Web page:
Thank you for freeing me from any sense of loyalty to Democrats. If this election has done anything good, it has revealed a lot of true stripes. For all the fake news and indefinably rigged primaries and elections, there is a decent chance that Americans will get to see exactly where things stand now. With this catastrophic loss to Trump, I thought that the Democrats would embrace progressive politics and lay the foundation for the millennial generation to really come to identify with  a major US political party. Well, that dream is done; perhaps  I was foolish and naive to think that was possible. Instead of fighting for democracy and choosing to represent and fight for an energised progressive base, you have opted to stay fiercely loyal to the very things that where rejected in this last election. Millennials – the largest and most highly educated generation – are seeking political representation and you have failed them again and again. Brilliant. The galling thing is that both your tactical moves and your strategic moves are not working…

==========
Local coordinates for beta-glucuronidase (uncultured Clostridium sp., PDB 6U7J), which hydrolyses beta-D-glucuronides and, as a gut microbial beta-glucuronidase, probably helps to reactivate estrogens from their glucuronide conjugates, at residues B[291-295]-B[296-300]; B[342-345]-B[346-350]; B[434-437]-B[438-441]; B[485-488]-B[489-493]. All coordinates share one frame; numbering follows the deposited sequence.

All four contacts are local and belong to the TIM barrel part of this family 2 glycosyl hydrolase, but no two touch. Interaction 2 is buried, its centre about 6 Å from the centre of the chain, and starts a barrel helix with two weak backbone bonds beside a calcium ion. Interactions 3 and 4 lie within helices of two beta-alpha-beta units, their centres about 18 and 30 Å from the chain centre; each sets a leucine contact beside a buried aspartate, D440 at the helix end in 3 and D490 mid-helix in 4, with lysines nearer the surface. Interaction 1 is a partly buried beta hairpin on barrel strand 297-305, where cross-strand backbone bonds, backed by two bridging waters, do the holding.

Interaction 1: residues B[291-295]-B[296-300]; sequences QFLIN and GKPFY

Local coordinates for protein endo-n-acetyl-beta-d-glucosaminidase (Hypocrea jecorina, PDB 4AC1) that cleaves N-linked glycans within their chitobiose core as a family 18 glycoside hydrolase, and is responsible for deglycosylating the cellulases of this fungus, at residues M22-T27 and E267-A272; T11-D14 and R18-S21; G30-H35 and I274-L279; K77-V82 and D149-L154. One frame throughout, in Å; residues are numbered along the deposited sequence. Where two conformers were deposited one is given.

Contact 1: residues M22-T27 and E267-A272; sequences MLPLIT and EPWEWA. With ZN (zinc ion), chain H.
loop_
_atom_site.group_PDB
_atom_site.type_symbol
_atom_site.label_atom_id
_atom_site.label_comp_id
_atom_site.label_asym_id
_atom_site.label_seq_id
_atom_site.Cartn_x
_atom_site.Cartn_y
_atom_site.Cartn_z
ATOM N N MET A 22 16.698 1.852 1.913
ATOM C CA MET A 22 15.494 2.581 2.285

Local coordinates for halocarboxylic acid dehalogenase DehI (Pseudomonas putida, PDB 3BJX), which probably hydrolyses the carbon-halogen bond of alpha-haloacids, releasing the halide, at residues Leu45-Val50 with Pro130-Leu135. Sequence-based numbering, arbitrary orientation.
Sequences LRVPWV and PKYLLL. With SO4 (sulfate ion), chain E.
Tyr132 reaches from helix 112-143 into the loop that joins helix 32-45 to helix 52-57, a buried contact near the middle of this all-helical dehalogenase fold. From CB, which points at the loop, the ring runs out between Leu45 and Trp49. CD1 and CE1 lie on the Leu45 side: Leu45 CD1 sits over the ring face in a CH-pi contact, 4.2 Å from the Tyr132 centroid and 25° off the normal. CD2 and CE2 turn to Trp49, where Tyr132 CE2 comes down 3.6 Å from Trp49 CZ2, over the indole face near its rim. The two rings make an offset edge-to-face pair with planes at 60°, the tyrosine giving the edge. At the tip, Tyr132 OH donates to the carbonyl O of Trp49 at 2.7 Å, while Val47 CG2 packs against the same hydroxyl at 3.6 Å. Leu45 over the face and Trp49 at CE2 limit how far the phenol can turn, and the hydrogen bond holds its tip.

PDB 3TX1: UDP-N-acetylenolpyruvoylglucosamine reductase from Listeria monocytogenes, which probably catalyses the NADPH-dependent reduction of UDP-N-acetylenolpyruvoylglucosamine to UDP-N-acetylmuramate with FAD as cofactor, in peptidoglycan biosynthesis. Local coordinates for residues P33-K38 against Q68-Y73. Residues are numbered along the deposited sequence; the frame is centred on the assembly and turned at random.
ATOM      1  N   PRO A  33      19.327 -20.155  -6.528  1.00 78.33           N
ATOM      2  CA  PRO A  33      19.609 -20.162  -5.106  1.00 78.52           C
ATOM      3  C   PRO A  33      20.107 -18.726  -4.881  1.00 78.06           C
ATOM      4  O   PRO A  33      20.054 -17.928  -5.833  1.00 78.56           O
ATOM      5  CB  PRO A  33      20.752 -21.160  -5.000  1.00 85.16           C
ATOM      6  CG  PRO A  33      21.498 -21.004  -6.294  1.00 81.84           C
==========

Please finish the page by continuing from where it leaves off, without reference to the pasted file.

Of course, that’s not your perspective. I know that your calculation is that progressives and millennials have no choice but to vote Democrat in 2018 and 2020, but if the results of the election suggest anything, they suggest that the American voter isn’t buying the (never very successful) Democratic model that Bill Clinton started. It’s all about money after all, isn’t it?  The progressive voter cannot be counted on to show up on voting day.

As a progressive voter, I’ve heard it all before. Sarah Silverman’s “You’re being ridiculous!” has come to define the party you now lead. I wish the Democrats were as effective as opposing Republicans as they where at foiling their own progressive wing of their party.